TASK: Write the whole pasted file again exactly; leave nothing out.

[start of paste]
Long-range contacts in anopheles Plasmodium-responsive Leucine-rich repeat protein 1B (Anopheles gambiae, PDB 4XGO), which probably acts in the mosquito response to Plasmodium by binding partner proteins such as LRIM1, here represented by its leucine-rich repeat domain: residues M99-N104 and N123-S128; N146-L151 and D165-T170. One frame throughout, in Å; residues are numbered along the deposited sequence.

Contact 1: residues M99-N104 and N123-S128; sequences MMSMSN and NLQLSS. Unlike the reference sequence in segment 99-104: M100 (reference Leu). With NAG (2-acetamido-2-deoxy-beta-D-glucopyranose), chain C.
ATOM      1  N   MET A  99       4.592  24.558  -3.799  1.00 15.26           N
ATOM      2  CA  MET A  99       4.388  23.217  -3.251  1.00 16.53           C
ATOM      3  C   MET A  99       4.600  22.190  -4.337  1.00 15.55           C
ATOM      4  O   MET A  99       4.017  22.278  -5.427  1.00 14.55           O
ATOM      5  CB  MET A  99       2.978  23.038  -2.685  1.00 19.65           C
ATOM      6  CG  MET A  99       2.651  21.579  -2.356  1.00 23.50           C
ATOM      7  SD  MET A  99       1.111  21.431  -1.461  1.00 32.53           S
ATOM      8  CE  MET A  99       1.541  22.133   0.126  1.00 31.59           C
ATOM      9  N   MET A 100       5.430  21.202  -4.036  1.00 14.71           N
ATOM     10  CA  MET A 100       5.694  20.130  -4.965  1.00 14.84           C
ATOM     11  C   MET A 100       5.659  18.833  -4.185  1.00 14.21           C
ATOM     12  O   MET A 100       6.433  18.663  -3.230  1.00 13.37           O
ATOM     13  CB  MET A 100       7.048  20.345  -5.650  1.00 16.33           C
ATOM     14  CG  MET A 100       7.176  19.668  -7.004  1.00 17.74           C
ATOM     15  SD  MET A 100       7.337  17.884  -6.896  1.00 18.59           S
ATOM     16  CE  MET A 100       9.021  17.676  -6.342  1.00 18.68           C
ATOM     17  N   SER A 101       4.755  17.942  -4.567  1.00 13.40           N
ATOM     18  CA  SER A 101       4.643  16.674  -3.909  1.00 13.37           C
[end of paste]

Long-range contacts in anopheles Plasmodium-responsive Leucine-rich repeat protein 1B (Anopheles gambiae, PDB 4XGO), which probably acts in the mosquito response to Plasmodium by binding partner proteins such as LRIM1, here represented by its leucine-rich repeat domain: residues M99-N104 and N123-S128; N146-L151 and D165-T170. One frame throughout, in Å; residues are numbered along the deposited sequence.

Contact 1: residues M99-N104 and N123-S128; sequences MMSMSN and NLQLSS. Unlike the reference sequence in segment 99-104: M100 (reference Leu). With NAG (2-acetamido-2-deoxy-beta-D-glucopyranose), chain C.
ATOM      1  N   MET A  99       4.592  24.558  -3.799  1.00 15.26           N
ATOM      2  CA  MET A  99       4.388  23.217  -3.251  1.00 16.53           C
ATOM      3  C   MET A  99       4.600  22.190  -4.337  1.00 15.55           C
ATOM      4  O   MET A  99       4.017  22.278  -5.427  1.00 14.55           O
ATOM      5  CB  MET A  99       2.978  23.038  -2.685  1.00 19.65           C
ATOM      6  CG  MET A  99       2.651  21.579  -2.356  1.00 23.50           C
ATOM      7  SD  MET A  99       1.111  21.431  -1.461  1.00 32.53           S
ATOM      8  CE  MET A  99       1.541  22.133   0.126  1.00 31.59           C
ATOM      9  N   MET A 100       5.430  21.202  -4.036  1.00 14.71           N
ATOM     10  CA  MET A 100       5.694  20.130  -4.965  1.00 14.84           C
ATOM     11  C   MET A 100       5.659  18.833  -4.185  1.00 14.21           C
ATOM     12  O   MET A 100       6.433  18.663  -3.230  1.00 13.37           O
ATOM     13  CB  MET A 100       7.048  20.345  -5.650  1.00 16.33           C
ATOM     14  CG  MET A 100       7.176  19.668  -7.004  1.00 17.74           C
ATOM     15  SD  MET A 100       7.337  17.884  -6.896  1.00 18.59           S
ATOM     16  CE  MET A 100       9.021  17.676  -6.342  1.00 18.68           C
ATOM     17  N   SER A 101       4.755  17.942  -4.567  1.00 13.40           N
ATOM     18  CA  SER A 101       4.643  16.674  -3.909  1.00 13.37           C